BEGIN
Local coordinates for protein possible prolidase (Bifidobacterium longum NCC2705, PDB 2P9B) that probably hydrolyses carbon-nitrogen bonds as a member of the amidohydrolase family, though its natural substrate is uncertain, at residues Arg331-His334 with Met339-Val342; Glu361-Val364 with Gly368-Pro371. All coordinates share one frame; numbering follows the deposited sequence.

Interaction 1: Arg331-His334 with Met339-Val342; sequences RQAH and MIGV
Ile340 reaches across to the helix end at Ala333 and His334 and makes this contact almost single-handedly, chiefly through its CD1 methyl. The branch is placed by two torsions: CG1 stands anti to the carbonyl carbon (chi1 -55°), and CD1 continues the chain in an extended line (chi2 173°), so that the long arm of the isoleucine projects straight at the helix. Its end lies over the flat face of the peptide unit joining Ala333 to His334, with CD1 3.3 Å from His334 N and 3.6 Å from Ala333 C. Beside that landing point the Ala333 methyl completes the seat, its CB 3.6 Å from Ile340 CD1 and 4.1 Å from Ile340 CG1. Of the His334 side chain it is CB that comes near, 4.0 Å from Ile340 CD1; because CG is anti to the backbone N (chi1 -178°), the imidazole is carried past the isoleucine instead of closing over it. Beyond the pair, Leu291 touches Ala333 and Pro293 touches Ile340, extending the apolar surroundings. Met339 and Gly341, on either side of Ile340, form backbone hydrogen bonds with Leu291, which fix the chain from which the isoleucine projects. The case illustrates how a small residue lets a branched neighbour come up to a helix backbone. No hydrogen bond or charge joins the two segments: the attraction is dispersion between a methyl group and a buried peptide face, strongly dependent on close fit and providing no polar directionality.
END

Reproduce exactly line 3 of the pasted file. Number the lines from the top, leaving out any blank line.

Ile340 reaches across to the helix end at Ala333 and His334 and makes this contact almost single-handedly, chiefly through its CD1 methyl. The branch is placed by two torsions: CG1 stands anti to the carbonyl carbon (chi1 -55°), and CD1 continues the chain in an extended line (chi2 173°), so that the long arm of the isoleucine projects straight at the helix. Its end lies over the flat face of the peptide unit joining Ala333 to His334, with CD1 3.3 Å from His334 N and 3.6 Å from Ala333 C. Beside that landing point the Ala333 methyl completes the seat, its CB 3.6 Å from Ile340 CD1 and 4.1 Å from Ile340 CG1. Of the His334 side chain it is CB that comes near, 4.0 Å from Ile340 CD1; because CG is anti to the backbone N (chi1 -178°), the imidazole is carried past the isoleucine instead of closing over it. Beyond the pair, Leu291 touches Ala333 and Pro293 touches Ile340, extending the apolar surroundings. Met339 and Gly341, on either side of Ile340, form backbone hydrogen bonds with Leu291, which fix the chain from which the isoleucine projects. The case illustrates how a small residue lets a branched neighbour come up to a helix backbone. No hydrogen bond or charge joins the two segments: the attraction is dispersion between a methyl group and a buried peptide face, strongly dependent on close fit and providing no polar directionality.